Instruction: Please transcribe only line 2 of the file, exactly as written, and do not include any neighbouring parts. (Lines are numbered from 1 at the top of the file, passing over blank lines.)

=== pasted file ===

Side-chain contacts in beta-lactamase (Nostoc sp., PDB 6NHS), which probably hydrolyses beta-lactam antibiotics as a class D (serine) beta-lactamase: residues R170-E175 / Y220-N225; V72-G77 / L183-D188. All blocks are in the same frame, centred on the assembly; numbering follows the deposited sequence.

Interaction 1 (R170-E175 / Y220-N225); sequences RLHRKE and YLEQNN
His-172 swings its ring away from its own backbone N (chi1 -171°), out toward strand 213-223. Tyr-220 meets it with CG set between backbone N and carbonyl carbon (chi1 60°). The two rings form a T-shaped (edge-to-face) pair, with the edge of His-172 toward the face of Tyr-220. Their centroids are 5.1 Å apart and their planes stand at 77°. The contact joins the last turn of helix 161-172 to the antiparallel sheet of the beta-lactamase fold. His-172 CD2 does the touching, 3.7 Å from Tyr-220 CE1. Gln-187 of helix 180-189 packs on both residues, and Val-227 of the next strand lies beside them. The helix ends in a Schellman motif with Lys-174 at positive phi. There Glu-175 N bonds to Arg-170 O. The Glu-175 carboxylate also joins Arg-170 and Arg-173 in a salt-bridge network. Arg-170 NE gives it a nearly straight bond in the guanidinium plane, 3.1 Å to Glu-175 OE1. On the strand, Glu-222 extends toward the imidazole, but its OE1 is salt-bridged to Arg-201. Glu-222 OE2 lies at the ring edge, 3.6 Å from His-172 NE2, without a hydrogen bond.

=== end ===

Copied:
Interaction 1 (R170-E175 / Y220-N225); sequences RLHRKE and YLEQNN